New proposal to streamline EU maritime security in a time of dire need… Can it be implemented fast enough to protect borders and save lives?
The European Economic and Social Committee is backing moves by the European Commission to boost cooperation and information exchange between various EU agencies and national bodies currently carrying out coastguard functions. But it stresses that “time is of the essence in implementing the proposed measures”.
“The situation whereby the flow of refugees continues to claim lives at sea, the irregular influx of migrants persists and Member States take unilateral measures by introducing permanent border controls cannot and must not be allowed to continue,” the Committee stressed in an opinion on the proposed amendment to the Commission's Regulation. It further calls into question whether the proposed changes to the European Maritime Safety Agency (EMSA) are adequate to cover the human and financial resources required to respond quickly enough to pressing humanitarian and security needs.
A more efficient and cost-effective coastguard system would enable Member States to loosen or even forego permanent controls and allow Schengen to be fully and properly reinstated, suggests the opinion by rapporteur Jan Simons.
Among the measures proposed by the Commission, the Committee endorses the use of remotely piloted aircraft systems (RPAS) to support the sometimes patchy surveillance from satellite coverage alone – smaller wooden or rubber boats are difficult to spot. “EMSA was the right choice to be given a leading role in organising RPAS (drone) services,” it confirms, helping to reinforce Schengen’s external borders, but also to avoid tragic loss of human life. “The urgency of the problem allows no delay!” urges the opinion adopted on 16 March 2016.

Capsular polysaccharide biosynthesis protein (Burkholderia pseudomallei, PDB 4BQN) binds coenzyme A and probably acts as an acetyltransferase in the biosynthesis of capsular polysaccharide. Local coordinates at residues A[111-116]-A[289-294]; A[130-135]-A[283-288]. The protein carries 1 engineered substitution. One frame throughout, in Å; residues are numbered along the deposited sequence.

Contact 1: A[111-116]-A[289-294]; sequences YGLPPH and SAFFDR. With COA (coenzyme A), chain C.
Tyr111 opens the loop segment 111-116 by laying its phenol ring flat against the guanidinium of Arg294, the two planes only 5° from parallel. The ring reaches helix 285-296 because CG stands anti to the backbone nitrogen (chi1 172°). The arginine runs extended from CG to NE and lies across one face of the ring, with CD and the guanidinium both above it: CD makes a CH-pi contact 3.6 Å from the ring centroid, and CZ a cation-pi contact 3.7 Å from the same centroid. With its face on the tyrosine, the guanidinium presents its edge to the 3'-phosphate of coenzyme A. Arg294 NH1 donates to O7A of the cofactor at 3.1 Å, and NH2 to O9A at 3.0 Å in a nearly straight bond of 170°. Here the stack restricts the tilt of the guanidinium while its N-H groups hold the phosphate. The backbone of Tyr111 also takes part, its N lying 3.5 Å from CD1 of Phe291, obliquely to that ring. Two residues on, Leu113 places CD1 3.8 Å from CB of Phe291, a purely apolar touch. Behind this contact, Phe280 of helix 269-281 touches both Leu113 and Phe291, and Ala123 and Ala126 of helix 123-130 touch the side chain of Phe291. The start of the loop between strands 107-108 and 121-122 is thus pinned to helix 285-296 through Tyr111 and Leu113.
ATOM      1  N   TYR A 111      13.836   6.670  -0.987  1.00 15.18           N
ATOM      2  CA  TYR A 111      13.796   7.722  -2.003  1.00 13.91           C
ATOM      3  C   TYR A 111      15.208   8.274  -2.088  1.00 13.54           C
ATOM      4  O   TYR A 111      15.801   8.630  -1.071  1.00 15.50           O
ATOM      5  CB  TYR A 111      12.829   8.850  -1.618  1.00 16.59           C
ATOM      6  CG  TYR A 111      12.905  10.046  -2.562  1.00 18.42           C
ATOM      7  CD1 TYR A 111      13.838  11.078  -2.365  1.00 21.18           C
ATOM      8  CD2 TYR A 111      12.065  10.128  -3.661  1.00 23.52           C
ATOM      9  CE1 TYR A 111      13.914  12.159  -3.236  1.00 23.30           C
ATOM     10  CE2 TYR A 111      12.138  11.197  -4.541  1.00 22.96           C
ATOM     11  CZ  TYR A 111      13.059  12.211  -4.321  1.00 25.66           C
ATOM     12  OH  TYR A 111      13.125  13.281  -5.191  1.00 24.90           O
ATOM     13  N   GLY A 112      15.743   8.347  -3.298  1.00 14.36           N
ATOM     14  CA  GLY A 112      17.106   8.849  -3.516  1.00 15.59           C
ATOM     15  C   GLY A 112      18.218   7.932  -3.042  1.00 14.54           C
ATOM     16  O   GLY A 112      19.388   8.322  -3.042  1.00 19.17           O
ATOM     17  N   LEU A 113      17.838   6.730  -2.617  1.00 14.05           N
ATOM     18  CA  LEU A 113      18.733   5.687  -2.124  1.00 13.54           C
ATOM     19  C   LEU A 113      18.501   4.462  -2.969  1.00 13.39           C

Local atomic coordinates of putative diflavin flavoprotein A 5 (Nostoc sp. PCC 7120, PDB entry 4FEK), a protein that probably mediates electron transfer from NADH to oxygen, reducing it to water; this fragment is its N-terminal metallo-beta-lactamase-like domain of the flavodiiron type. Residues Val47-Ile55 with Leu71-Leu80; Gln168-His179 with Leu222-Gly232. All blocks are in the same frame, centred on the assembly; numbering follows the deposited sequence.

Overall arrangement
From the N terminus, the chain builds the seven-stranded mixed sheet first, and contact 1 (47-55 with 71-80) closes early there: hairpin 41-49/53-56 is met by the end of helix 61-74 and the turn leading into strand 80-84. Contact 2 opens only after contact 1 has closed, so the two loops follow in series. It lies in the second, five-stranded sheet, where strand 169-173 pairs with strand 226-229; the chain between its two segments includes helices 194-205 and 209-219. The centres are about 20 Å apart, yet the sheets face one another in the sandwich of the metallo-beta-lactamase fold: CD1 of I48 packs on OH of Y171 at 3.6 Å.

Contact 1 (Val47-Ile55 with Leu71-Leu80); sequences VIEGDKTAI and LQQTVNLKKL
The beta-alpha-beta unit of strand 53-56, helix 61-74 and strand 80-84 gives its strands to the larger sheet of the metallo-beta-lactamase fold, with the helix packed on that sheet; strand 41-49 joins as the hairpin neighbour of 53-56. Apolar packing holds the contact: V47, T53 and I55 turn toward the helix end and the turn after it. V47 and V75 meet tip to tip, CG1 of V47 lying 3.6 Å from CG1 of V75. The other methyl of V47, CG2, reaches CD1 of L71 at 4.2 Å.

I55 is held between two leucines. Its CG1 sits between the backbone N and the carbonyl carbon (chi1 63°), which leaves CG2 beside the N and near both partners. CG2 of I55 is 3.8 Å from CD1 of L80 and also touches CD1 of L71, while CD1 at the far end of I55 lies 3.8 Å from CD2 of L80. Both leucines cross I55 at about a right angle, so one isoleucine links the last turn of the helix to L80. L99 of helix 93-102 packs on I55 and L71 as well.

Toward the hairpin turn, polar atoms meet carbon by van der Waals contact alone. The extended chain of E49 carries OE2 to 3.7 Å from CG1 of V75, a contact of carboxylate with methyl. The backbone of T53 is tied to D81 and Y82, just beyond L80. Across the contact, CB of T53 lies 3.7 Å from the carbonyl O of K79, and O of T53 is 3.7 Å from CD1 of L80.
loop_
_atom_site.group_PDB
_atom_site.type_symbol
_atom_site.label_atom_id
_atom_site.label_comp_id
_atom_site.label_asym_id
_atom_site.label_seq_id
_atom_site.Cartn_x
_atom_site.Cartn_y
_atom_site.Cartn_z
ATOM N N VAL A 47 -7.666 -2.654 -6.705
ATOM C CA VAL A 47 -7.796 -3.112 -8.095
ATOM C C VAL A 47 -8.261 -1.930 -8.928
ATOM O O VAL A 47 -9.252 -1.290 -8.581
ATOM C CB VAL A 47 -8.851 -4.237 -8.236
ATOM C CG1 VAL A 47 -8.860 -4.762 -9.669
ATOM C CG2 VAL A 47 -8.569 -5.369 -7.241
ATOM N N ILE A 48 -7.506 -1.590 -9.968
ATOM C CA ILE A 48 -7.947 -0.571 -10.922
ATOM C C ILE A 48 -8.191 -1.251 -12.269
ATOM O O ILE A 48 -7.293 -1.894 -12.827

More than 1.5 million irregular crossings into EU territory took place between January and November 2015. That flow is continuing largely unabated in 2016 and migrants are now backing up at border crossings between Greece and neighbouring states as several Member States halt the free movement of people within the EU. This could have more than just humanitarian consequences, the opinion points out. Economic costs could reach EUR 100 billion with a 10-20 % drop in trade between the 26 Schengen states over the longer term.
Vitally important steps
The underlying problem, according to the Commission proposal, is that coastguard operations, including border controls, maritime safety and security, search and rescue, fisheries and pollution controls, are currently carried out by more than 300 authorities which are not even well-coordinated at national level.
Closer collaboration between authorities carrying out coastguard duties is “vitally important” in the short term and consistent with Union policies on migration, security, fishing as well as transport and mobility.
The EMSA has a proven track record in improving maritime safety and tackling pollution from shipping, and the Committee is confident its expanded activities would boost real-time maritime surveillance and data flows between the three agencies and national coastguards. As part of the reorganisation, EMSA’s budget would be increased by EUR 22 million per year until 2020, and provide for 17 temporary recruits.
But according to the opinion, the EESC maintains “serious doubts” as to whether the funding will be sufficient to perform the additional activities properly, and calls for a “financial buffer” to deal with what it calls “inevitable disasters”.